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Opportunities to Exploit Non-Neutralizing HIV-Specific Antibody Activity

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Antibodies act as a nexus between innate and adaptive immunity: they provide a means to engage a spectrum of innate immune effector cells in order to clear viral particles and infected cells and prime antigen presentation. This functional landscape is remarkably complex, and depends on antibody isotype, subclass, and glycosylation; the expression levels and patterns of a suite of Fc receptors with both complementary and opposing activities; and a host of innate immune cells capable of differential responses to opsonized particles and present at different sites. In vivo, even neutralizing antibodies rely on their ability to act as molecular beacons and recruit innate immune effector cells in order to provide protection, and results from both human and macaque studies have implicated these effector functions in vaccinemediated protection. Thus, while enhancing effector function is a tractable handle for potentiating antibody-mediated protection from HIV infection, success will depend critically on leveraging understanding of the means by which antibodies with specific functional profiles could be elicited, which effector functions could provide optimal protection, and perhaps most critically, how to efficiently recruit the innate effector cells present at sites of infection.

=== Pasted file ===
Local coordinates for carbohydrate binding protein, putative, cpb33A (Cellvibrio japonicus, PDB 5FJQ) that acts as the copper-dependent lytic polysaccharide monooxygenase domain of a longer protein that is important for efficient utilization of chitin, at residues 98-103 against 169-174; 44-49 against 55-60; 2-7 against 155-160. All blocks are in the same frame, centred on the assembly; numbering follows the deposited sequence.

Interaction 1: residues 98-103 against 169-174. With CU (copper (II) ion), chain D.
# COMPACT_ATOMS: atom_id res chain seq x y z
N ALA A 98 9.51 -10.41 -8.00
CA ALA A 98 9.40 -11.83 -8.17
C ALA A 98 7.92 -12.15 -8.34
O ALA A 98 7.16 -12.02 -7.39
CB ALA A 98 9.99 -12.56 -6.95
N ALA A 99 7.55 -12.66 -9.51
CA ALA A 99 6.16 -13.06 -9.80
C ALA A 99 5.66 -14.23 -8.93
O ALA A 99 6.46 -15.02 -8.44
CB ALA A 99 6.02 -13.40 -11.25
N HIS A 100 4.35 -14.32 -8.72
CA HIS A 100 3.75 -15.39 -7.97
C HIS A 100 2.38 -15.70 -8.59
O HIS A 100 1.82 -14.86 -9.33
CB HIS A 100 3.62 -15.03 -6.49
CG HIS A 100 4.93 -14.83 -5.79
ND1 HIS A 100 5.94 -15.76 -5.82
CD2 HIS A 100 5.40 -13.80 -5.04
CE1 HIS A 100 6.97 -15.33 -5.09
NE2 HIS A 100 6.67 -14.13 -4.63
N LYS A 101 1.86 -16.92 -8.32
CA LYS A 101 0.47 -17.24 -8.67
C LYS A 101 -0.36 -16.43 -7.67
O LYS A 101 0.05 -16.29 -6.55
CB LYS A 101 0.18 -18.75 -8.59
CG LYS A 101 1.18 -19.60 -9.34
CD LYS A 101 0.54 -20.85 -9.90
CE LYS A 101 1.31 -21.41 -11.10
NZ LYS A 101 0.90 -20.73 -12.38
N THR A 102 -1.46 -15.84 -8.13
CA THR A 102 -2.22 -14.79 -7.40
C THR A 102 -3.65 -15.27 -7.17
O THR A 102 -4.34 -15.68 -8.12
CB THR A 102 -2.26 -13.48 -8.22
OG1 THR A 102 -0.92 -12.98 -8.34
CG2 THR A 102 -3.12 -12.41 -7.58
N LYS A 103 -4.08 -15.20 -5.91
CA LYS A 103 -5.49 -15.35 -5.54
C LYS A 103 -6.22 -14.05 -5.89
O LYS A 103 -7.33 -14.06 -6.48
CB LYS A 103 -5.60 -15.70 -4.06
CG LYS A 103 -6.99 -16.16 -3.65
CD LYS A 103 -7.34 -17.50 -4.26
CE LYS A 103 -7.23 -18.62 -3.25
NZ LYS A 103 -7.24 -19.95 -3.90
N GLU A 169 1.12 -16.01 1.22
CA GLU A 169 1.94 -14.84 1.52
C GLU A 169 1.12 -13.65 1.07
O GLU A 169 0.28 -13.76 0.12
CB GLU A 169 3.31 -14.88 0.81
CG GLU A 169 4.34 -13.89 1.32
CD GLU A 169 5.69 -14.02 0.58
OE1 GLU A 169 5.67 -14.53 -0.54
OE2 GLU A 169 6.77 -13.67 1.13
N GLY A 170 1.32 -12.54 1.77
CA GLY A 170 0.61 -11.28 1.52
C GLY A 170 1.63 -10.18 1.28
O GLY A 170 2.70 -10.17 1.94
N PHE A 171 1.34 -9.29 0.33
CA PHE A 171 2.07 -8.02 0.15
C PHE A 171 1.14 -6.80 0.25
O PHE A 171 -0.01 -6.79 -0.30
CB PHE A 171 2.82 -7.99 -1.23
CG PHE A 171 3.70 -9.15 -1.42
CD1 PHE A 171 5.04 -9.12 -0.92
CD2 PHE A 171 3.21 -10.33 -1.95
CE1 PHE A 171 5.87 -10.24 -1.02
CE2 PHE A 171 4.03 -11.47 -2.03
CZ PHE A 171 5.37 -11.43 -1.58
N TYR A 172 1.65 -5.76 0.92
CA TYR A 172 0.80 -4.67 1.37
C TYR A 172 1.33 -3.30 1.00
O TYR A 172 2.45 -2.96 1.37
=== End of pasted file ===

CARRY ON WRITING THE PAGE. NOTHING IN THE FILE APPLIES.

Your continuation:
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Keywords: ADCC; FcgR; HIV; IgG; antibody; effector function; passive transfer; phagocytosis; vaccine

Document Type: Research Article

Publication date: July 1, 2013

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  • Current HIV Research aims to cover all the latest and outstanding developments of HIV research. We invite comprehensive review articles and novel, pioneering work in the basic and clinical fields on all areas of HIV research, including virus replication and gene expression, HIV assembly, virus-cell interaction, viral pathogenesis, epidemiology and transmission, anti-retroviral therapy and adherence, drug discovery, the latest developments in HIV/AIDS vaccines and animal models, mechanisms and interactions with AIDS related diseases, social and public health issues related to HIV disease, and prevention of viral infection. Each issue of the journal contains a series of timely in-depth reviews and original research written by leaders in the field covering a range of current topics on HIV research. Periodically, the journal will invite guest editors to devote an issue on a particular area of HIV research of great interest that increases our understanding of the virus and its complex interaction with the host.
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